For nearly three and a half decades — longer than many of you dear Grist readers have even been alive — the fossil fuel industry has waged a campaign to obfuscate and mislead the public on the science surrounding climate change. It’s all laid out in a new report by the Union of Concerned Scientists.

The report pulls together a number of industry documents, some disclosed only this year, that show that even though the industry knew that burning fossil fuels put the planet’s climate and residents in danger — one 1995 industry report noted that “the science of the Greenhouse Effect is well established and can be demonstrated in the laboratory” — the companies campaigned to keep policymakers and the general public from arriving at the same conclusion

As early as 1977, the report’s authors note, “representatives of fossil fuel companies including BP, Chevron, ConocoPhillips, ExxonMobil, Peabody Energy, and Shell attended dozens of congressional hearings in which the contribution of carbon emissions to the greenhouse effect and other aspects of climate science were discussed.”

An email written last year by a former Exxon employee recounts that by 1981, the company was very concerned about the prospect of carbon dioxide emissions triggering climate change and bringing on regulation — so much so that it decided to forego the substantial profits that could have been earned by tapping the Natuna gas field, a huge natural gas reservoir off Indonesia, using procedures that would release a huge amount of CO2 into the atmosphere.

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“In the 1980s, Exxon needed to understand the potential for concerns about climate change to lead to regulation that would affect Natuna and other potential projects. They were well ahead of the rest of industry in this awareness,” wrote the employee, Lenny Bernstein, who was once Exxon’s in-house climate expert as well as a lead author on two IPCC reports, in an email to his son, a professor at Ohio University. The email was later shared with other professors at Ohio University as part of a discussion on ethics. “Other companies, such as Mobil, only became aware of the issue in 1988, when it first became a political issue,” Bernstein continued.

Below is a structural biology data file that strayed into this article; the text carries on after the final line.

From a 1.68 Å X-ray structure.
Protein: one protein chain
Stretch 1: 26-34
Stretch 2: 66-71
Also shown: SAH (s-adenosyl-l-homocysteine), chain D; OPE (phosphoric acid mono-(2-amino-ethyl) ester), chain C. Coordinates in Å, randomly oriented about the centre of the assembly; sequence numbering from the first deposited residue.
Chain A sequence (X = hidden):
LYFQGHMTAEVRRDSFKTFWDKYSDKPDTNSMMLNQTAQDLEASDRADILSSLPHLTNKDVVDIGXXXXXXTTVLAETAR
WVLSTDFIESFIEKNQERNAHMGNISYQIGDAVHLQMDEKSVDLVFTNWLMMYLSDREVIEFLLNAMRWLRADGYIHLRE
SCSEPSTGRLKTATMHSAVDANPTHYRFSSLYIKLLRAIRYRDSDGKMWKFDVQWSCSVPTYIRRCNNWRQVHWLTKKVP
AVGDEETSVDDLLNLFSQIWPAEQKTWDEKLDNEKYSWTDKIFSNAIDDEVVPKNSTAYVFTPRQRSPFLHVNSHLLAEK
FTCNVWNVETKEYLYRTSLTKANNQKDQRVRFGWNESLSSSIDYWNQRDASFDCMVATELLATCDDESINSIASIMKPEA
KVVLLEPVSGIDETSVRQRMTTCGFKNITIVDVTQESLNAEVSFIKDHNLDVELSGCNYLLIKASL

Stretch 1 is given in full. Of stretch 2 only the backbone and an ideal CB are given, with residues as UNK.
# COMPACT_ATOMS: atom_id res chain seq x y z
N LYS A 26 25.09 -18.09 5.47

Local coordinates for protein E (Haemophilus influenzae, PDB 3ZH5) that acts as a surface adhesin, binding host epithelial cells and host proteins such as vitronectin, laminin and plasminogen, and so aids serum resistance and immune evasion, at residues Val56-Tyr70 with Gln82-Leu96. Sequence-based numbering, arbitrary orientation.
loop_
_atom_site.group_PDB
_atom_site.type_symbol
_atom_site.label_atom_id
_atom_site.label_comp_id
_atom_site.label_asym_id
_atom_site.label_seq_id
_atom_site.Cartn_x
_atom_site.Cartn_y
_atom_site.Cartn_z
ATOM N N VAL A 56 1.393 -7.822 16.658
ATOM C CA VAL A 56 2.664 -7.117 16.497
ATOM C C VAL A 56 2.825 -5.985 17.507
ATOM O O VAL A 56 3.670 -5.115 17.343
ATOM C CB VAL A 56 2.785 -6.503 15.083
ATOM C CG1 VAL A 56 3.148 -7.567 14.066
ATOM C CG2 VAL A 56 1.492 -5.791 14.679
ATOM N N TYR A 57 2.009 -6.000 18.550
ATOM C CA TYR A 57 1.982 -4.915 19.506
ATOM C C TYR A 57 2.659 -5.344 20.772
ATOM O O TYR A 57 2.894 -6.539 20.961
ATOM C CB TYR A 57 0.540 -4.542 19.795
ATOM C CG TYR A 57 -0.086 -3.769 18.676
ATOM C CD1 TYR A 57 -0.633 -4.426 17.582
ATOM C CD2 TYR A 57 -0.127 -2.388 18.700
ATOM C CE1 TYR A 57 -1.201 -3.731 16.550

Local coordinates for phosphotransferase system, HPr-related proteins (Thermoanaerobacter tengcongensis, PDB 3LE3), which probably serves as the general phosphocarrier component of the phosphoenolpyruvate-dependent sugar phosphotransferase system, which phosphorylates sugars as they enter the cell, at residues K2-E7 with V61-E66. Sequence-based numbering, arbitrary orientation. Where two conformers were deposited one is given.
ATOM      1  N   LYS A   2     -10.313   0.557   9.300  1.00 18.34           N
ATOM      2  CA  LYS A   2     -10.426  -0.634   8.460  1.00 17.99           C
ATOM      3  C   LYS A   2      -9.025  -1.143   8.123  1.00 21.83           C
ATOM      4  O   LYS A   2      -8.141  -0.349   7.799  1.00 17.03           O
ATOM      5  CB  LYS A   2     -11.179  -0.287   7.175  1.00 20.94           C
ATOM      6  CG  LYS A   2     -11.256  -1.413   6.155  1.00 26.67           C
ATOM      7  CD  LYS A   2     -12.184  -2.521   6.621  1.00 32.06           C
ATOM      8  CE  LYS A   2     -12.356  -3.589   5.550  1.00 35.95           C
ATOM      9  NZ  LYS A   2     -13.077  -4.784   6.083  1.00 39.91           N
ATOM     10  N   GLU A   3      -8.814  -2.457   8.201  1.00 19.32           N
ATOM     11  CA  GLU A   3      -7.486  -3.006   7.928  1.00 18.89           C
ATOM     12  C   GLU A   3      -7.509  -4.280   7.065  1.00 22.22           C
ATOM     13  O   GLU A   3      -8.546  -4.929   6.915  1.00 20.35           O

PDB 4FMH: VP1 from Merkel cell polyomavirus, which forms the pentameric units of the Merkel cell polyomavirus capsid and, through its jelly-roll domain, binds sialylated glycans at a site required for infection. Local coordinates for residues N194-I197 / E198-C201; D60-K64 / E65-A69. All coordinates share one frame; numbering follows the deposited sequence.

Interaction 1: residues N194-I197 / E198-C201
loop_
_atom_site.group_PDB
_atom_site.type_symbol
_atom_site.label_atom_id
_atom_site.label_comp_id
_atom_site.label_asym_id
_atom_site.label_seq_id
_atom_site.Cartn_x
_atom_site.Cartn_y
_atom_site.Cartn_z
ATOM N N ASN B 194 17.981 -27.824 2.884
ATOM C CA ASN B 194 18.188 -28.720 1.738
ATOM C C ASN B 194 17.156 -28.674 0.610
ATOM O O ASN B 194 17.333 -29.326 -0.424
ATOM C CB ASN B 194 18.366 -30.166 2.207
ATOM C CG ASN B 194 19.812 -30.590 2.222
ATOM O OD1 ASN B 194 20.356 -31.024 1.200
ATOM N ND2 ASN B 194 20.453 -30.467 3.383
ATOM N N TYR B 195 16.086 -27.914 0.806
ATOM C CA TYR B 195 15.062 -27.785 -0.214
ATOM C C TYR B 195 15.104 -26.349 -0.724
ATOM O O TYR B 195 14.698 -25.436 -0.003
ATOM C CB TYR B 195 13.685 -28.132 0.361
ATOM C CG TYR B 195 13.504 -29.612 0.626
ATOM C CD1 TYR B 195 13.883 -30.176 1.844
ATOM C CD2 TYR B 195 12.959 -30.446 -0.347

But Exxon and other companies, while clear on the science, of course did continue to extract fossil fuels in locations other than the Natuna gas field. When, in 1988, James Hansen’s landmark testimony before Congress raised the alarm on climate change, the companies participated in a coordinated effort to discredit the science. Taking a page from the tobacco companies, fossil fuel industry groups chose to argue that the conclusions of climate scientists still left significant room for doubt instead of emphasizing points favored by other IPCC detractors (like that solar activity was to blame for climate change).

So, because of these companies’ political efforts — which have, at times, sunk to the level of having lobbyists forge letters from nonprofits like the NAACP claiming that minority voters opposed cap-and-trade on the grounds that it would raise electric bills — our energy economy continued to rely on fossil fuels. We know that story. The result? Humanity has generated more than half of industrial fossil fuel pollution between 1988 — when Hansen testified to Congress — and today.



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Today, ExxonMobil and other companies acknowledge climate science. Many internally use a carbon-pricing scheme, and some have publicly called on governments to set a predictable carbon tax.

But the companies are, at the same time, pushing to drill in the Arctic, making it extremely unlikely, according to recent studies, that humanity will be able to stay within its remaining carbon budget before disastrous climate effects set in. The companies have also rejected shareholder resolutions aimed at getting them to change their business practices. Some are lobbying to prevent the U.S. from reducing its emissions.

The report’s authors argue that this has to change — and that, if fossil fuel companies were actually to take responsibility for the years of misinformation, they would have to pay up.

“Communities around the world are already facing and paying for damages from rising seas, extreme heat, more frequent droughts, and other climate-related impacts. Additional investments must be made to protect and prepare communities for these risks today and in the future, and fossil fuel companies should pay a fair share of the costs,” the report reads. In a blog post, UCS’s president, Ken Kimmell, suggests that some form of compensation could be part of the U.N. process to hammer out a climate deal. “The world is increasingly focused on climate change, and the international climate conference in Paris at the end of the year offers a last, best chance to make a meaningful down payment on our obligation to future generations.”

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